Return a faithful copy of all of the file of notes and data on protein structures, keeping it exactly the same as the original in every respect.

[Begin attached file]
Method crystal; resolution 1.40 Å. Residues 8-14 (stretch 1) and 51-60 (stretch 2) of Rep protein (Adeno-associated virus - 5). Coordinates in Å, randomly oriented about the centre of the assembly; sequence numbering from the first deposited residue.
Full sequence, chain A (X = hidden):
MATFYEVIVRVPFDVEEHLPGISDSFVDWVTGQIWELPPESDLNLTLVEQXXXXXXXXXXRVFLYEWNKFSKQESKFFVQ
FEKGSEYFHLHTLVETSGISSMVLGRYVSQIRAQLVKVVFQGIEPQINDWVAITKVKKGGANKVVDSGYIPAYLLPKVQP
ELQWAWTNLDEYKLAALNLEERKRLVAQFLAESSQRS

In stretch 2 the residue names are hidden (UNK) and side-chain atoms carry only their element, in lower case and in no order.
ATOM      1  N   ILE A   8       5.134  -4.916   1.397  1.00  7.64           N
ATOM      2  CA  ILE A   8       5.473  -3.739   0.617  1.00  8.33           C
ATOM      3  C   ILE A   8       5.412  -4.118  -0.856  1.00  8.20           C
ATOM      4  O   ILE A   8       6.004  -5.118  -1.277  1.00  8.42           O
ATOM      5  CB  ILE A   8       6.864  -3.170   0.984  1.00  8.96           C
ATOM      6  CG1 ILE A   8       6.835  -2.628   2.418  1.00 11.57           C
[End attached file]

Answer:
Method crystal; resolution 1.40 Å. Residues 8-14 (stretch 1) and 51-60 (stretch 2) of Rep protein (Adeno-associated virus - 5). Coordinates in Å, randomly oriented about the centre of the assembly; sequence numbering from the first deposited residue.
Full sequence, chain A (X = hidden):
MATFYEVIVRVPFDVEEHLPGISDSFVDWVTGQIWELPPESDLNLTLVEQXXXXXXXXXXRVFLYEWNKFSKQESKFFVQ
FEKGSEYFHLHTLVETSGISSMVLGRYVSQIRAQLVKVVFQGIEPQINDWVAITKVKKGGANKVVDSGYIPAYLLPKVQP
ELQWAWTNLDEYKLAALNLEERKRLVAQFLAESSQRS

In stretch 2 the residue names are hidden (UNK) and side-chain atoms carry only their element, in lower case and in no order.
ATOM      1  N   ILE A   8       5.134  -4.916   1.397  1.00  7.64           N
ATOM      2  CA  ILE A   8       5.473  -3.739   0.617  1.00  8.33           C
ATOM      3  C   ILE A   8       5.412  -4.118  -0.856  1.00  8.20           C
ATOM      4  O   ILE A   8       6.004  -5.118  -1.277  1.00  8.42           O
ATOM      5  CB  ILE A   8       6.864  -3.170   0.984  1.00  8.96           C
ATOM      6  CG1 ILE A   8       6.835  -2.628   2.418  1.00 11.57           C